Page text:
Leigh Brown  

Research Areas

Antiretroviral resistance
HIV Evolution
H5N1 genomics

Previous work

1. Modelling the genetic basis of antiretroviral resistance

The development of combination antiretroviral therapy was an immense breakthrough in HIV treatment, turning a previously lethal infection into a chronic treatable condition. In the absence of a vaccine, combination therapy is the only way HIV infection can be controlled, but there were two major problems, side effects due to toxicity, which have been greatly reduced in newer drugs, and the development of resistance. We used statistical modelling to analyse the contribution of genetic variants to antiretroviral failure in treated patients (Precious et al. 2000). We extended this approach to include the use of machine learning methods which are particularly useful for analysing data with more than two states (amino acids) at each field (amino acid position) using both in vitro drug susceptibility (Leigh Brown et al 2004) and in vivo response to treatment (Quigg et al 2002). More recently, working with Dr Michael Miller at Gilead Sciences, we developed new models for predicting resistance to tenofovir, which is now the most widely used thymidine analogue. These models, which introduced the random forests approach, revealed that amino acid 215 was more significant in resistance to the drug than many clinicians had previously thought (Murray et al. 2009).

This work was a collaboration with Dr Deenan Pillay and others in the UK Collaborative Group on HIV Drug Resistance, and was funded by the Wellcome Trust and the BBSRC.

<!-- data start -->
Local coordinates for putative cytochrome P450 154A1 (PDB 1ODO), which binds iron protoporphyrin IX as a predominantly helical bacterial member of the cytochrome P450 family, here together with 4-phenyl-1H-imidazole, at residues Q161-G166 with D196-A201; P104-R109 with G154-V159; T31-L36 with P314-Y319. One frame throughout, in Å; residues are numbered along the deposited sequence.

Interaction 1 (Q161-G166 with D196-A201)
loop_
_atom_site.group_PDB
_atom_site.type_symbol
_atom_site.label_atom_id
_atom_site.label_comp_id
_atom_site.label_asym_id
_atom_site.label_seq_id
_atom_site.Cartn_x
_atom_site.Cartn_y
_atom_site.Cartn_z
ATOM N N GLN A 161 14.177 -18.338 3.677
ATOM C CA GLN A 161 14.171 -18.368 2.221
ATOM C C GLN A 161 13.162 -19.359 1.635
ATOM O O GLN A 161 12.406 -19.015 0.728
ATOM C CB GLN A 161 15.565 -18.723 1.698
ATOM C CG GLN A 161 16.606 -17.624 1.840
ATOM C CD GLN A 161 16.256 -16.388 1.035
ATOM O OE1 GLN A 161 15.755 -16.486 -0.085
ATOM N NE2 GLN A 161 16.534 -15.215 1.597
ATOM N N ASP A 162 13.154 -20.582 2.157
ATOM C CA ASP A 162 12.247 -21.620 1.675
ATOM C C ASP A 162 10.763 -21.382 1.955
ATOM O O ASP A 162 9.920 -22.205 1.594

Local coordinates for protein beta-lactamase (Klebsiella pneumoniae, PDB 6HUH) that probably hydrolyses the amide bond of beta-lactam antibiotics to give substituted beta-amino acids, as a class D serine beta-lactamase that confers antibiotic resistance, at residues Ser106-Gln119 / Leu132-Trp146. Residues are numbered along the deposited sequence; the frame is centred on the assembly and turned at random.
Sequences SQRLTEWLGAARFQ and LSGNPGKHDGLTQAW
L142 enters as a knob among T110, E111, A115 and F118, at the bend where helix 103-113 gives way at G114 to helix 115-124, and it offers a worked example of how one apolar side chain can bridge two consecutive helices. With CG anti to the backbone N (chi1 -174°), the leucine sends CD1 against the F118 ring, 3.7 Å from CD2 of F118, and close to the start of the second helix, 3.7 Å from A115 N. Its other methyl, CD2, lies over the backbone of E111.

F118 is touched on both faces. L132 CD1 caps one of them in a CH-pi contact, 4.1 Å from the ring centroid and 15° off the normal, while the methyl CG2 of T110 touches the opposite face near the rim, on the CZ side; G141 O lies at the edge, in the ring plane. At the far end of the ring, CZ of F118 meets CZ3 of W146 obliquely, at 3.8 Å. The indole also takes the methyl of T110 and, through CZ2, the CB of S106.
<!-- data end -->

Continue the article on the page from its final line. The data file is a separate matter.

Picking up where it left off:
2. Evolution and adaptation of HIV

HIV evolves very rapidly, both within patients and in the infected population. We have been working on the evolutionary genetics of HIV for almost 20 years (see eg. Balfe et al (1990), Simmonds et al (1991), Holmes et al (1993). We have been particularly interested in factors affecting the ability of the virus to adapt to selection, including effective population size Leigh Brown (1997), or population structuring, Frost et al. (2001), and we have considered both adaptation to antiretroviral drugs Leigh Brown & Richman (1997), and to the host immune response Yang et al 2005.

Working with Dr Sergei Kosakovsky Pond and Dr Simon Frost at UCSD we have concentrated on the use of powerful statistical tools to analyse adaptive evolution at the codon level. We have applied these methods to investigate whether adaptation occurs differentially in genetically different human populations. This has revealed that host adaptation is a continuing phenomenon both between (Kosakovsky Pond et al. 2006) and within populations (Poon et al. 2007). We are currently extending this work to the study of different pathogens, including influenza.

This work has been supported by the National Institute of Allergy and Infectious Diseases.

3. Modelling the determinants of virulence and host range in H5N1 influenza genome sequences

H5N1 influenza has generated global concern because of the virulence associated with this strain in poultry outbreaks, and the high mortality (60%) associated with human infections reported by the World Health Organization. The current outbreak is also unusual in the high mortality which has been observed in wildfowl, the natural hosts for influenza viruses. Some reports indicate its virulence has increased over the last 10 years.

There are over 8,000 sequences deposited in Genbank for H5N1 isolates, providing a rich resource for analysis. We are using full length genome sequences in multivariate analyses of amino acid variants associated with virulence and host range using graphical models. The use of graphical models in genetics goes back to Sewall Wright (Wright, S., 1921), but in combination with Bayesian inference and high performance computers they provide powerful tools, particularly when intereactions between sites are important. We have used BGMs to infer combinations of mutations that influence the virulence of H5N1 strains in mammals, and found that in addition to hemagglutinin sites, mutations in the polymerases and non-structural 1 protein were also important (Lycett et al 2009). This work has been funded by the BBSRC

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